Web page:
It is possible that the artist saw her mother's life, sacrifice, and love in the shape, color, and life of abalone on the subconscious level. Also, one cannot deny the possibility that there is an indelible image of water within her that she has acquired through the life of her mother. Therefore, the images captured from a found object are logically created in her subconscious. Her daydreams about abalone and water are from a part of her mother's life and devoted maternal instinct, and their maximized expressions expand into the world of water and the sea. While transferring photographs to paintings, she might actually be validating her internal desire for her mother's warmth and comfort by expanding these small objects that she discovers into an amplified world. The artist might be dreaming of and longing for the Anima (the maternal instinct of mother) that is inevitable in coincidence.
2. From Photography to Painting, from Reality to Surrealism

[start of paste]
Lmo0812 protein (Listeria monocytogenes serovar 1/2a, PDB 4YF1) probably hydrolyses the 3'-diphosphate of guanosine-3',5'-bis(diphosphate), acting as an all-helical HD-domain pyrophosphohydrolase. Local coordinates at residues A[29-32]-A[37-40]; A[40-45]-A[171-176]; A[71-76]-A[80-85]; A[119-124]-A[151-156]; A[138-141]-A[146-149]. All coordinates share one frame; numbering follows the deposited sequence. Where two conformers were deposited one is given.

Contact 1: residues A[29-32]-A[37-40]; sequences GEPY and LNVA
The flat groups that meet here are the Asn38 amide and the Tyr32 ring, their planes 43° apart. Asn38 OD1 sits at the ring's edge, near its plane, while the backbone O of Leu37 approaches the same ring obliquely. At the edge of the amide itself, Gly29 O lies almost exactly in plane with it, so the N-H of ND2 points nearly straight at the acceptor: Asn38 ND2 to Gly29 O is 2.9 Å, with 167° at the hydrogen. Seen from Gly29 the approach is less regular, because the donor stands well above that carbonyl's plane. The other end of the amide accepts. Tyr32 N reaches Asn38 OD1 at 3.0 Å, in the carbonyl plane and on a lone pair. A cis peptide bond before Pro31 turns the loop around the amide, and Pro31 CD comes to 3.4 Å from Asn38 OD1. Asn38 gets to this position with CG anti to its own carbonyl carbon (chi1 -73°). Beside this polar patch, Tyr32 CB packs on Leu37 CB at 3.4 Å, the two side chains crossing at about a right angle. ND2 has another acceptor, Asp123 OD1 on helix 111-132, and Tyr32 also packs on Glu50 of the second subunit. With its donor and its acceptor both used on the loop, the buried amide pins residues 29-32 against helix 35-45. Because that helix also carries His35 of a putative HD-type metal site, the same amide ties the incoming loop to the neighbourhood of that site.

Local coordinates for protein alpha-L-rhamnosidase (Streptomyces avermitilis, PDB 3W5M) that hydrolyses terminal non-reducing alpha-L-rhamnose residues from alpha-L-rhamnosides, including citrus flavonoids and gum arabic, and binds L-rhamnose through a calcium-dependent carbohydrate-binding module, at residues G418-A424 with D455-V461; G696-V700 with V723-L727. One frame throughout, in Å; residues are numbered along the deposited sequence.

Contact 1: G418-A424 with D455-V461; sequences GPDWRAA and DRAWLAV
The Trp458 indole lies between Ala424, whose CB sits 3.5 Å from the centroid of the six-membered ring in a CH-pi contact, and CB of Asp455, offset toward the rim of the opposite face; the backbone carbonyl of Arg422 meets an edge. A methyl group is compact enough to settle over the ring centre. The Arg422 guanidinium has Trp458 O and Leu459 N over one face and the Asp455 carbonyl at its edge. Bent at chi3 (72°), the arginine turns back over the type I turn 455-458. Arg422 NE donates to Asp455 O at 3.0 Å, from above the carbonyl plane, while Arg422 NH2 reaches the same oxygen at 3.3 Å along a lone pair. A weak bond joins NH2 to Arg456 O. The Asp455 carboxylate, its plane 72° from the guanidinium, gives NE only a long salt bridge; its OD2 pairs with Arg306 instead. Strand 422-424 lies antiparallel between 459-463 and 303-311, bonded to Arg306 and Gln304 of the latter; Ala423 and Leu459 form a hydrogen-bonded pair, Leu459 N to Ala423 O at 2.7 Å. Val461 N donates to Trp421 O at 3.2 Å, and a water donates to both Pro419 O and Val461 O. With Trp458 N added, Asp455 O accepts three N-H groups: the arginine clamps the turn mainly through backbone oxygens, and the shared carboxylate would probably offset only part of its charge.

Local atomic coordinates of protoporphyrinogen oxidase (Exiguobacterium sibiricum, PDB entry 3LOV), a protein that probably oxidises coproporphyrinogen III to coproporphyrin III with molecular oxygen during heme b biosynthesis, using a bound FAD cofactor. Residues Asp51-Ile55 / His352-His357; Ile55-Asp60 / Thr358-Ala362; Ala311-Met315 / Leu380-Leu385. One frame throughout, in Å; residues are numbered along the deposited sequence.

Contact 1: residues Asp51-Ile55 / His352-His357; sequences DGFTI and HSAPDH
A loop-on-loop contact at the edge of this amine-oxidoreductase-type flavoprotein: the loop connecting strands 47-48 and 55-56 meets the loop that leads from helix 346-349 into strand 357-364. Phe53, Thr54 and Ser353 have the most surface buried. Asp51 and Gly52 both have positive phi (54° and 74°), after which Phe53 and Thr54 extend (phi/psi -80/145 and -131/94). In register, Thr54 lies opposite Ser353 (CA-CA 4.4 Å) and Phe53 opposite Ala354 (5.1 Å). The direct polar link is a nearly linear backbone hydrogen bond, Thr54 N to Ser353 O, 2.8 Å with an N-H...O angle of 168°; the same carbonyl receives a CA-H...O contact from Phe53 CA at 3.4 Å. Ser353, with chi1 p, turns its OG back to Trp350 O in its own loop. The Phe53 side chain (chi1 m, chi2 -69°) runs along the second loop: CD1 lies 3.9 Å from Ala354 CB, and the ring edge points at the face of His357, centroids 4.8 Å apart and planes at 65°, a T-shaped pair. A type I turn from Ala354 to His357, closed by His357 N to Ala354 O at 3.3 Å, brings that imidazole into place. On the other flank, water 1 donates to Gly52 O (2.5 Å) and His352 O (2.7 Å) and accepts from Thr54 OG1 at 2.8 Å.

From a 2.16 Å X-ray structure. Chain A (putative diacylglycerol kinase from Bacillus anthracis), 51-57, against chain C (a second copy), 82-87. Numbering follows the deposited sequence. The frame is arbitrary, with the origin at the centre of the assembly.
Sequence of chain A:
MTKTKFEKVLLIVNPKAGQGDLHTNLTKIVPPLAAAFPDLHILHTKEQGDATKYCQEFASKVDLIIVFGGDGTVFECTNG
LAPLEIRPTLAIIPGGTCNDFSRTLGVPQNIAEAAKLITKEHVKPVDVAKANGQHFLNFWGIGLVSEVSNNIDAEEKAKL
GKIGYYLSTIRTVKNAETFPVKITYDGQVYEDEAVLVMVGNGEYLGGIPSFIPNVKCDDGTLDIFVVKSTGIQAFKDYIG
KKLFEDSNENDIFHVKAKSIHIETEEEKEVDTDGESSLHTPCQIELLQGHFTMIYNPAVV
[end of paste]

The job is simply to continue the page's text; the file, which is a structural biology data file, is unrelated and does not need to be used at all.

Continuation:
It seems that the artist uses the Lazertran method of transferring the images, which are filled with irregular curves, to the paintings in an attempt to remember her moments forever and to transcend reality. Photography has constantly threatened painting with the value of presence, but painting that captures the moments of presence through the process of drawing with brushes and paints shows a world that has been expanded to the time of eternity. In fact, the artist's method of creation shows the expansion of imagination that is born in the process of converting photography into painting and presence into absence. In the expanded zone that makes the records of presence ambiguous, the fact of presence is diluted and the daydream of surrealism rises from the absence.